Songbird by Maya Banks
Publisher: Samhain Publishing
Length: Short (103 pages)
Other: M/F, M/F/M, Ménage, Voyeurism
Rating: 5 Cherries
Reviewed by Gillyflower
The voice of an angel, a husband who loved her -- she had it all…until a tragedy took it away.
A Linger story.
They called her their Songbird, but she was never theirs. Not in the way she wanted.
The Donovan brothers meant everything to Emily, but rejected by Greer and Taggert, she turned to Sean, the youngest. He married her for love, and she loved him, but she also loved his older brothers.
Her singing launched her to stardom. She had it all. The voice of an angel, a husband who loved her, and the adoration of millions. Until a tragedy took it all away.
Taggert and Greer grieve for their younger brother, but they’re also grieving the loss of Emmy, their songbird. They take her back to Montana, determined to help her heal and show her once and for all they want her. They’re also on a mission to help her find her voice again. Under the protective shield of their love, she begins to blossom… until an old threat resurfaces.
Now the Donovans face a fight for what they once threw away. Only by winning it—and her love—will their songbird fly again.
Warning: Explicit sex, ménage a trois, multiple partners, a committed polyamorous relationship, adult language, and sweet loving.
“Fear. Joy. Sadness. Hope. Love. …” Add steamy intimacy to this line from Songbird and you’ve got the perfect description of Maya Banks’ story. It’s one hell of an amazing and wonderful emotional rollercoaster.
Ms. Banks is a gifted storyteller and you are drawn in from the opening scene—shown, rather than told what is going on, through Emily’s eyes. Indeed, that first five-page chapter sets the stage for the entire story in a totally organic fashion—there is love, loss, a complicated history, complex feelings, running away as a coping mechanism and coming together to heal. It’s all there.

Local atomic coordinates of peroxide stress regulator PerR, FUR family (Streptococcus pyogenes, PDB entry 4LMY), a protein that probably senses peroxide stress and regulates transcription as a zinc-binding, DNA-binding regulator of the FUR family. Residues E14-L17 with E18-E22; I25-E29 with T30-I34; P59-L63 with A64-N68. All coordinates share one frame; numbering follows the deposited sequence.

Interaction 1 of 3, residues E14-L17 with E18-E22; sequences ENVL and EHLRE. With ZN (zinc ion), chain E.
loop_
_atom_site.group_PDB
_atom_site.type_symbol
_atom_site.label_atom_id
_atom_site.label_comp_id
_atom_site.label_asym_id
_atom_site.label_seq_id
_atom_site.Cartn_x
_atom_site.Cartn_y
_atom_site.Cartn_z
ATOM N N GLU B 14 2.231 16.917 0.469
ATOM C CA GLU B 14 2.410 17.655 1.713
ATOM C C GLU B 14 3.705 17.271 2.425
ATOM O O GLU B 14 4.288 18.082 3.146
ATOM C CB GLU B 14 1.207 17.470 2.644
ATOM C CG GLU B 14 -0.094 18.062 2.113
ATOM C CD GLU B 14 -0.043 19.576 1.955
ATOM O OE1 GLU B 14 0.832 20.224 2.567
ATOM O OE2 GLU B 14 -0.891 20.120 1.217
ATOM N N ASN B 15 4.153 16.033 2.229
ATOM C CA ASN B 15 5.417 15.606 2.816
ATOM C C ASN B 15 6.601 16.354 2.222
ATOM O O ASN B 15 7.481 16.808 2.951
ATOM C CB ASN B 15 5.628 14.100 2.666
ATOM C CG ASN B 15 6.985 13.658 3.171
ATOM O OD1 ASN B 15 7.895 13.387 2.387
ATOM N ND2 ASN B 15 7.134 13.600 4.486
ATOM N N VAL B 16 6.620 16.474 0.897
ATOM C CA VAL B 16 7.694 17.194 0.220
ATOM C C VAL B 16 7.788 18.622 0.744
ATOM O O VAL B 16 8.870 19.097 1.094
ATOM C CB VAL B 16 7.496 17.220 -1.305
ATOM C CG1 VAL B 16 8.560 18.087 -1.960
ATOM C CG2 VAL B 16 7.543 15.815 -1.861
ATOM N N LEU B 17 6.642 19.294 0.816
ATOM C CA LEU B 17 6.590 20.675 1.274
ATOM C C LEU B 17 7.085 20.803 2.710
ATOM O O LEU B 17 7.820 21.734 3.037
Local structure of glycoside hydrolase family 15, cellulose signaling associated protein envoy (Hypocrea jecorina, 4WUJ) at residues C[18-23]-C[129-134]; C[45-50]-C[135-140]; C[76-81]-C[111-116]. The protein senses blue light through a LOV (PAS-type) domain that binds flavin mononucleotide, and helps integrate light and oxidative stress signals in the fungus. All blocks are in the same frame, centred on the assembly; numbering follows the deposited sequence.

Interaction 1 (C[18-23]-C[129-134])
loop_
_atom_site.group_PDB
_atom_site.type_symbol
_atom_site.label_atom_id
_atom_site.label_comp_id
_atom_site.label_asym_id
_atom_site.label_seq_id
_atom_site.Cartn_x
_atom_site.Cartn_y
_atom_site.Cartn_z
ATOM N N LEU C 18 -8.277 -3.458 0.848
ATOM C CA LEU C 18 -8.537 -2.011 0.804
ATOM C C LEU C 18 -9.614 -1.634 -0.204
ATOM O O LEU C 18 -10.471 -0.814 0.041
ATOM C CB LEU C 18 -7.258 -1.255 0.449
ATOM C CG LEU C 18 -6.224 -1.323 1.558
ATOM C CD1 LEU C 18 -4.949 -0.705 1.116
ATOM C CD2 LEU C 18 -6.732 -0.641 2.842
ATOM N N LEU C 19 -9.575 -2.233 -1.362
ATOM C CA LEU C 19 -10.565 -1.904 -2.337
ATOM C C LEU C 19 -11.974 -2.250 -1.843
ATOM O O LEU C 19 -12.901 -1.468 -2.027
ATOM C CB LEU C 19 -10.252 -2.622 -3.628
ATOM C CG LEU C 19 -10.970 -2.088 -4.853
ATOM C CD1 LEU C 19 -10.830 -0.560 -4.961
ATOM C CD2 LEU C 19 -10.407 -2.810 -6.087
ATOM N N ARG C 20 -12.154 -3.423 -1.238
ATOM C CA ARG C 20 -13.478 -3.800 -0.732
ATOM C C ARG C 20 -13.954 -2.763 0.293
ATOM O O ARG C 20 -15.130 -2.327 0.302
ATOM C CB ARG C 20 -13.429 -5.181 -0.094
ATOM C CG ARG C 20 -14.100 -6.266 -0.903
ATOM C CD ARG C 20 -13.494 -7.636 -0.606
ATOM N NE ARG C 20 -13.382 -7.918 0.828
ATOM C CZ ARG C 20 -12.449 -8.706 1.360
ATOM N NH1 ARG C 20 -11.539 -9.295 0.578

When we meet Emily she is painfully empty and the reason is clear, her beloved husband Sean, a childhood friend, was murdered before her eyes and she blames herself. Glimpses of many different moments from the past are beautifully interwoven with the story of the present as the story unfolds.
Sean’s two surviving brothers find Emily where she is hiding from the world, struggling just to exist, and they bring her home. Ms. Banks gifts us with a heartrending look at what it means to come home. Greer and Taggert love Emily, but they also grieve their lost brother and wrestle with guilt at being with his widow and uncertainty about whether Emily wants them. And Emily does want them, has always wanted them, but she first has to overcome her own sorrow and guilt. Their journey to one another unfolds in a fascinating and heart-wrenching story.
There is a bit of mystery and suspense that keeps the story moving forward nicely. A couple of villains make appearances and Emily’s father is an easy bad guy to hate. Her interaction with him on a trip to town prods her to clear up why she left.
But Songbird is really a love story, and Ms. Banks provides the richest portrayals of roiling feelings. The feelings themselves defy description, so there is no way I could try to describe Ms. Banks’ glorious prose. Better to let her words speak for themselves: “He kissed her like a man starving. He wasn’t gentle, and yet he was. She couldn’t explain it if she wanted. There was such an urgency. He devoured her lips, but there was such love and caring that tears burned her eyelids.” Really, does it get any better than that?
There were a couple of point of view shifts in the middle of one or two key scenes, but the shifts actually worked. In one, the characters are in that groggy state between sleep and wake, and in the other they are in the middle of an intense conversation about exactly what it would be like for the three of them to make a life – a family – together. Emily, Greer and Taggert go on an incredible journey in this story, so the POV shifts did not detract and could even have been intentional.
Songbird has it all. It is a classic story of grief, sorrow and coping—together and alone—with a deep healing theme, as only Maya Banks can tell it. This means there is also plenty of steamy heat and a nice bit of suspense, all wrapped up in a beautiful package. I would go and buy Ms. Banks’ backlist after reading this story, but Ms. Banks is already an auto-buy for me and I own everything she has ever written. If you don’t, why don’t you? Start with Songbird, but be prepared, you’ll stay up all night reading it and you’ll need plenty of tissues!